john1993

im convinced built-in USB serves virtually no purpose at all for "permanent" stand alone stage. if noobs dont know how to use a $1 ebay serial adapter or arduinoisp then better stay safe and sound in uno-land.

CrossRoads

I agree with USB, I usually just have an FTDI header for connecting a USB/Serial adapter for debug purposes, then unplug it when done downloading/debugging & ready to go embedded.
You can see that here on the '1284P derivative board that I offer with a FTDI Basic clone from tinyosshop.com
http://www.crossroadsfencing.com/BobuinoRev17/



Designing & building electrical circuits for over 25 years.  Screw Shield for Mega/Due/Uno,  Bobuino with ATMega1284P, & other '328P & '1284P creations & offerings at  my website.

john1993

oh yeah... i inherited an original  bobduino some time back but that is much closer to "my kinda" board. sort of a promini-plus-plus... plus.

mrburnette


I am a newbie to the Arduino family.  I would like to know which board I can use that is smaller and cheaper than the Uno once I develop a project that I would like to make permanent.  Preferably the new board should have all the supporting hardware found on the Uno board.  Thanks for any help on this.


Tony:
Lots of good suggestions ahead of my entry, but your question really needs to be cast to your final design before you can get a true answer to your needs. Consider:
- If your design uses both 5V and a small current 3.3V need, then the 3.3V regulator is required.  Most designs will not use the Arduino 3.3V because it is too current limited.
- If you do not need the ability to reprogram the device, then onboard serial adapter (32U2 or FTDI) is probably not required and just eats up current when not being utilized.  However, some designs do need to keep the simplicity of end-user USB update via notebook in place to support remote support for the system.
- A 32U4 design like the Pro-mini may be a better overall approach as the USB-serial interface is intrinsic to the uC.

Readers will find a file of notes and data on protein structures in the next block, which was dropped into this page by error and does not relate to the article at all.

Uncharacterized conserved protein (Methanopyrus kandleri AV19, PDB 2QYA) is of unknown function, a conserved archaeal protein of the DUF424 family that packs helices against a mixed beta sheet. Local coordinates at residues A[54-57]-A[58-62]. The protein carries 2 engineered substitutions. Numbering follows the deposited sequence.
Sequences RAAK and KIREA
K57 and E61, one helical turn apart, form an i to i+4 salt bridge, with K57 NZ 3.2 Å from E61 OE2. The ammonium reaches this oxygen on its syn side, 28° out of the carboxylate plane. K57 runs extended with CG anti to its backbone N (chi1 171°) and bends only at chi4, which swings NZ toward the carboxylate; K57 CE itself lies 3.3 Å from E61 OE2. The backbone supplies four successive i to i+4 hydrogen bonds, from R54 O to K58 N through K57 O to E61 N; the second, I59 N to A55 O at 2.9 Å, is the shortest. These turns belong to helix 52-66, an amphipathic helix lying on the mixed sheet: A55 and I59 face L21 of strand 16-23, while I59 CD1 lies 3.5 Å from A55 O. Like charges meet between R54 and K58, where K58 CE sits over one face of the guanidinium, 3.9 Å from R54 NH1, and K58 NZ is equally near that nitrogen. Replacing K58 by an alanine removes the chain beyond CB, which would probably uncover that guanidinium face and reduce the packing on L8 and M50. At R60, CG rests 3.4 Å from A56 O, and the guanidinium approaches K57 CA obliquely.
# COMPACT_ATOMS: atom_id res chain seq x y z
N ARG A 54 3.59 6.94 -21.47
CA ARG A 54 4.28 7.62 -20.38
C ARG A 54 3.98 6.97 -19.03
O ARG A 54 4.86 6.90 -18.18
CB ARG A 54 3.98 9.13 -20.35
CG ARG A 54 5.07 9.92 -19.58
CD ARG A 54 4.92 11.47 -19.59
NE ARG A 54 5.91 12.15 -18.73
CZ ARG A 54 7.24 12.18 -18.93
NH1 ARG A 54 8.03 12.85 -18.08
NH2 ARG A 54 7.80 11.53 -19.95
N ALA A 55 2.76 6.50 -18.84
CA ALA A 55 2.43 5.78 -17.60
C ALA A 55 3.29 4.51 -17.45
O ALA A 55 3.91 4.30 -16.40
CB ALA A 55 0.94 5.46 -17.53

Bottom line here is you need to do some serious thinking about how you intend on supporting your final, end-user product.  The end game should drive the hardware requirements as much as the software and interfacing requirements.  Unless your production quantities are large enough to support your designing a board, producing it, stuffing it, and baking it you are going to be hard-pressed to reach a unit cost (if you include your/family/friend labor) of the Chinese clone boards.  You can always monitor your initial sales and plan a cut-over to your own production board should your revenue stream justify such a move.

Example of Chinese units I have used with success (not a recommendation for product purchase or vendor.)
Pro-Micro: http://www.ebay.com/itm/400512891318
Pro-Mini:  http://www.ebay.com/itm/311065690969
Nano: http://www.ebay.com/itm/201156622276   (USB == CH340)
Nano: http://www.ebay.com/itm/281041059063  (USB == FTDI)

One of the biggest issue I see with the less experienced Arduino users is the problems associated with the inexpensive Chinese Arduino (and the real Italian units, too) that are 5V @16MHz when trying to interface with 3.3V I/O.  Most makers simply refuse to do the job right and end up either getting frustrated or cooking a GLCD or sensor or even the Arduino.  You can simply avoid such issues IF your project does not require the full bandwidth of 16MHz... that is, consider 3.3V Arduino @8MHz as an option.  Examples:
https://www.sparkfun.com/products/11114
https://www.sparkfun.com/products/10914
https://www.sparkfun.com/products/12587

If you do not understand what I am discussing about voltage-level translation, then read:
https://learn.sparkfun.com/tutorials/using-the-logic-level-converter/hardware-overview

One final recommendation: develop on what you intend on deploying!  If you 'think' you can get away with a clone xyz board in the final design to the customer, then write your software and do your bench design based upon the xyz clone and NOT another board.  You will save hair by using this philosophy.


Good luck,
Ray

See my toys: http://www.hackster.io/rayburne/

pentius

I'd stick with the good ol' Pro Mini. The Inland brand FTDI works just fine to program it. As far as the Tiny-duino, Teensy, etc. these get dicey. You'll have to download add-on files to program them like you do the RFduino. And that built-in USB (like the Leonardo) is nothing but a source of aggravation and not worth it. Companies are adopting that to save a dime by editing out a little chip.